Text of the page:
Thursday, October 26 at 12:00 PM Pacific on KEXP
Against the odds, the West African nation of Mali has produced a long list of sonically innovative and commercially successful artists. From early innovators like Ali Farka Touré and desert blues pioneers Tinariwen, to more contemporary soul and pop artists like Salif Keita and Amadou et Mariam, Mali’s musical output has far out-proportioned its geographical size and population. No up-and-coming band captures the history and innovation of the country’s musical output better than Songhoy Blues. Here’s what you need to know:
Cultural Crossroads – Sonically, Malian music has long been defined by its unique blend of historically African elements with a more Western sound, traditionally. Songhoy features the instrumentation of a typical European or American blues-rock band, but many of their chord progressions and vocal melodies draw from West African origins. They’ve gained their fair share of European and American fans as well – Nick Zinner (Yeah Yeah Yeah’s) produced their first record and Iggy Pop makes a cameo on their second – but you won’t hear much English in their lyrics. Take their NPR Tiny Desk concert as a good introduction to their sound:
Music in Exile – It’s hard to talk about music in Mali without discussing what amounted to essentially a total ban of music in northern Mali in 2012. When extremist militias took over parts of the country, including the cultural hub of Timbuktu, rebel forces prohibited live musical performances, limited radio to political and religious speech, and forced the region’s thriving music scene elsewhere – hence the title of Songhoy’s debut album, Music in Exile. Though the extremists have not controlled the region in the time since, security threats in northern Mali have kept live music underground, and Timbuktu’s iconic Festival au Désert has yet to make its return. The continued prevalence of artists like Songhoy is testament not only to the longstanding and well-established importance of music in everyday Malian life, but also to the power that music can have in times of social, cultural, and political hardship. The 2015 film They Will Have to Kill Us First: Malian Music in Exile tells the story of this saga, and Songhoy Blues is featured prominently.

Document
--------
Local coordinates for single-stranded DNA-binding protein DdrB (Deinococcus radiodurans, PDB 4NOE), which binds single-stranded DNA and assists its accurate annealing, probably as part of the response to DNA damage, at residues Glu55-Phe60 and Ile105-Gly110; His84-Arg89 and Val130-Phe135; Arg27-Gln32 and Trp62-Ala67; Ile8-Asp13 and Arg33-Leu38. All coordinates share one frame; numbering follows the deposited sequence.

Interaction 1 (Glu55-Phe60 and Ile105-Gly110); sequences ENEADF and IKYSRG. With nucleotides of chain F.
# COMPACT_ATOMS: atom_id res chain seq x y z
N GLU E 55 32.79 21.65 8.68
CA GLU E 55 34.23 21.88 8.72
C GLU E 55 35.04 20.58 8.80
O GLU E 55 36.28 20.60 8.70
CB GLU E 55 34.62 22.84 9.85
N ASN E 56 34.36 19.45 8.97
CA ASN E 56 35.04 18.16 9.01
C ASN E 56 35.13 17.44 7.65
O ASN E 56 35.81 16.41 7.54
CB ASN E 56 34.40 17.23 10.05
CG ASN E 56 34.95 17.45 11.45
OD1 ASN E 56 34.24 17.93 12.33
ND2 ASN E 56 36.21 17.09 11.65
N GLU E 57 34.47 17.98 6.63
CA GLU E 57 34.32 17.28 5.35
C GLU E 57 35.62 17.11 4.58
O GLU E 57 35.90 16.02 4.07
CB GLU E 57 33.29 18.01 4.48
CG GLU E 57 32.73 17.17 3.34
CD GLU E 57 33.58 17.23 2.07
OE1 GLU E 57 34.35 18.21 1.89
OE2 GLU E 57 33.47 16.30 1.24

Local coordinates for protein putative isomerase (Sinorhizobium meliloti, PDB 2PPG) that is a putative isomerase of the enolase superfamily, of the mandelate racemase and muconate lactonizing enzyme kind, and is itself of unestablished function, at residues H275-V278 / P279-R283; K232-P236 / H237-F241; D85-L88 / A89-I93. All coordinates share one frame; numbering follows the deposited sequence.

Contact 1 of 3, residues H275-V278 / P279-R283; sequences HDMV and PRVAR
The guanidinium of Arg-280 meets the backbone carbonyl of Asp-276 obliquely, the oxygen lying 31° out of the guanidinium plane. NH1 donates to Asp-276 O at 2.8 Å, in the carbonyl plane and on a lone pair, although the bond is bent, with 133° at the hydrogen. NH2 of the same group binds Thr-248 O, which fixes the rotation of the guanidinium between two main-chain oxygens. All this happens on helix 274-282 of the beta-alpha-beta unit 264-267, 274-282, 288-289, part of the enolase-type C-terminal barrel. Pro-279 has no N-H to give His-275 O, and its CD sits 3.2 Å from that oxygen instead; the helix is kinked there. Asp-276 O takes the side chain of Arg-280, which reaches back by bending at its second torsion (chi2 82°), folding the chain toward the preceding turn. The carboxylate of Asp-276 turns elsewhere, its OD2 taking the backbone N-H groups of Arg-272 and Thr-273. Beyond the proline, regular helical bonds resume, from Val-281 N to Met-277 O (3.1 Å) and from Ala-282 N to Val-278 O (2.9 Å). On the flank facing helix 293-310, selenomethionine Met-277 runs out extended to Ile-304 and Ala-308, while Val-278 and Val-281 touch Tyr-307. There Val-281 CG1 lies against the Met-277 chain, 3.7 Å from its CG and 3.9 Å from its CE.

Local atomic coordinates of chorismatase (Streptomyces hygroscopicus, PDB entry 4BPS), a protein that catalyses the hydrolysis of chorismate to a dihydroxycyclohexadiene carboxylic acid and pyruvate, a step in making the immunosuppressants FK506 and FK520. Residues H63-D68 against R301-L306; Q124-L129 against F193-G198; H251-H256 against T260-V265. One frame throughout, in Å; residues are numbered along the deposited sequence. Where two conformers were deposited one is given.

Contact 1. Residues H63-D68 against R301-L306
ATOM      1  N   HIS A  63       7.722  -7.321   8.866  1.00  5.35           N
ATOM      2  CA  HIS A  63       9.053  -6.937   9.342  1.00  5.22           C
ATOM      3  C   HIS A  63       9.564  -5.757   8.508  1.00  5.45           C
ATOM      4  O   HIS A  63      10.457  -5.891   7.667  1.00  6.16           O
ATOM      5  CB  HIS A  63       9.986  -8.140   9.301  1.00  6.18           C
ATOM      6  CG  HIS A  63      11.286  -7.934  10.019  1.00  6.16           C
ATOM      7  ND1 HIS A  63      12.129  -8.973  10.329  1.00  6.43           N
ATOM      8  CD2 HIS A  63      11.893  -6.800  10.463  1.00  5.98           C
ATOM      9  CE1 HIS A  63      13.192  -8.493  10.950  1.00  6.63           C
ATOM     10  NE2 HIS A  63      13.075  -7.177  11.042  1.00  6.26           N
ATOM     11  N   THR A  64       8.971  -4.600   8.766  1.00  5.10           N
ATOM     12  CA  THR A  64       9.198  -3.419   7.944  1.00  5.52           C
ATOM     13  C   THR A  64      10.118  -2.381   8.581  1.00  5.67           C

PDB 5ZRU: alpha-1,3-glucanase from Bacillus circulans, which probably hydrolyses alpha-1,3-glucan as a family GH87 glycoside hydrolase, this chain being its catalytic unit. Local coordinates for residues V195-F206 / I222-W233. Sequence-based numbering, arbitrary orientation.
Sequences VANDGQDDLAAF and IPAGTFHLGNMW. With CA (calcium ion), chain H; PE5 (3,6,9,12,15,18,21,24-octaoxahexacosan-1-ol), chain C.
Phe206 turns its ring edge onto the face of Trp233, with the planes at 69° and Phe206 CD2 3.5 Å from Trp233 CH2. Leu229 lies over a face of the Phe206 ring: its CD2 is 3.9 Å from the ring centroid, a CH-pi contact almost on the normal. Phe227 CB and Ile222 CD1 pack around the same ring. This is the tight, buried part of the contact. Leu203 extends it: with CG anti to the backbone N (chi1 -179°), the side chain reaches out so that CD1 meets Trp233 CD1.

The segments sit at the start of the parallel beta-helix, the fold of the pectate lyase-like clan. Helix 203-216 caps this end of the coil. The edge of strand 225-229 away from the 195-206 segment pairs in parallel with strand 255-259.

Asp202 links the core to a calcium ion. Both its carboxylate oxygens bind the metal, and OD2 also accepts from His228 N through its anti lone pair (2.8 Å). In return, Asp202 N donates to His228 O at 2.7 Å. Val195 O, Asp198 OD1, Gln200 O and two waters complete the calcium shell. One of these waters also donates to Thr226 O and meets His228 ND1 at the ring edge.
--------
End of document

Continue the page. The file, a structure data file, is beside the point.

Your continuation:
Résistance – Despite the rich history of the Malian desert blues, and despite the inspiring story of underground music in modern Mali, Songhoy Blues should not be reduced to characters in this broader story. Instead, they should be seen as the unique, talented, and exciting up-and-coming band that they are. Their new album Résistance dropped June 16, and it proves this point poignantly. Check out the first single below:
To check out their session on KEXP, set your reminder to hear Songhoy Blues live on Thursday, August 26 at 12 PM Pacific.
For more information on the band, visit: http://songhoyblues.com
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